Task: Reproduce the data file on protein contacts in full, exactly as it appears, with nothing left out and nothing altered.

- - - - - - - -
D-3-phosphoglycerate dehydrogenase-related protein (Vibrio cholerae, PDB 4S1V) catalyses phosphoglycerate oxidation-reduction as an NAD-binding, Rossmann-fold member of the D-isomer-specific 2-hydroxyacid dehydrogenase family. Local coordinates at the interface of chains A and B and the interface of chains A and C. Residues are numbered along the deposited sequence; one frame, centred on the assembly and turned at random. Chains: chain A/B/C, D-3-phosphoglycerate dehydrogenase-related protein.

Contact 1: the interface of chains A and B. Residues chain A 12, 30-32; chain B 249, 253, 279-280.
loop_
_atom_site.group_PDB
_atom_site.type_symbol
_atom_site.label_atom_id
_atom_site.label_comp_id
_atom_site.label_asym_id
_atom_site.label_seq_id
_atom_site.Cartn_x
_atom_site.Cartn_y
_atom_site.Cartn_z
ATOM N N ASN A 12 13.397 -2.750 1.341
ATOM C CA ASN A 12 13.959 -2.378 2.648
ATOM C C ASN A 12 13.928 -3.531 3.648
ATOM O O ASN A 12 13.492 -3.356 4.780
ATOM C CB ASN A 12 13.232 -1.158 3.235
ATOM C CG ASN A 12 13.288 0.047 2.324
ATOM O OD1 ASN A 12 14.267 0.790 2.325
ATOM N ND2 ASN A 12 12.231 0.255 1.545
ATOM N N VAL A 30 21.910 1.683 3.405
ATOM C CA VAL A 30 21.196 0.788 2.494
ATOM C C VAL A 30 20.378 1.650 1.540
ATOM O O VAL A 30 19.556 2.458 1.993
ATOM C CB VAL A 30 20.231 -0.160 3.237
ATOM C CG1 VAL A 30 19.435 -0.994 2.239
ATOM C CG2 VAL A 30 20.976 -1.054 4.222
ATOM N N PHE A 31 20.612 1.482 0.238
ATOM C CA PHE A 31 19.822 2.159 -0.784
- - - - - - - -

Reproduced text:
D-3-phosphoglycerate dehydrogenase-related protein (Vibrio cholerae, PDB 4S1V) catalyses phosphoglycerate oxidation-reduction as an NAD-binding, Rossmann-fold member of the D-isomer-specific 2-hydroxyacid dehydrogenase family. Local coordinates at the interface of chains A and B and the interface of chains A and C. Residues are numbered along the deposited sequence; one frame, centred on the assembly and turned at random. Chains: chain A/B/C, D-3-phosphoglycerate dehydrogenase-related protein.

Contact 1: the interface of chains A and B. Residues chain A 12, 30-32; chain B 249, 253, 279-280.
loop_
_atom_site.group_PDB
_atom_site.type_symbol
_atom_site.label_atom_id
_atom_site.label_comp_id
_atom_site.label_asym_id
_atom_site.label_seq_id
_atom_site.Cartn_x
_atom_site.Cartn_y
_atom_site.Cartn_z
ATOM N N ASN A 12 13.397 -2.750 1.341
ATOM C CA ASN A 12 13.959 -2.378 2.648
ATOM C C ASN A 12 13.928 -3.531 3.648
ATOM O O ASN A 12 13.492 -3.356 4.780
ATOM C CB ASN A 12 13.232 -1.158 3.235
ATOM C CG ASN A 12 13.288 0.047 2.324
ATOM O OD1 ASN A 12 14.267 0.790 2.325
ATOM N ND2 ASN A 12 12.231 0.255 1.545
ATOM N N VAL A 30 21.910 1.683 3.405
ATOM C CA VAL A 30 21.196 0.788 2.494
ATOM C C VAL A 30 20.378 1.650 1.540
ATOM O O VAL A 30 19.556 2.458 1.993
ATOM C CB VAL A 30 20.231 -0.160 3.237
ATOM C CG1 VAL A 30 19.435 -0.994 2.239
ATOM C CG2 VAL A 30 20.976 -1.054 4.222
ATOM N N PHE A 31 20.612 1.482 0.238
ATOM C CA PHE A 31 19.822 2.159 -0.784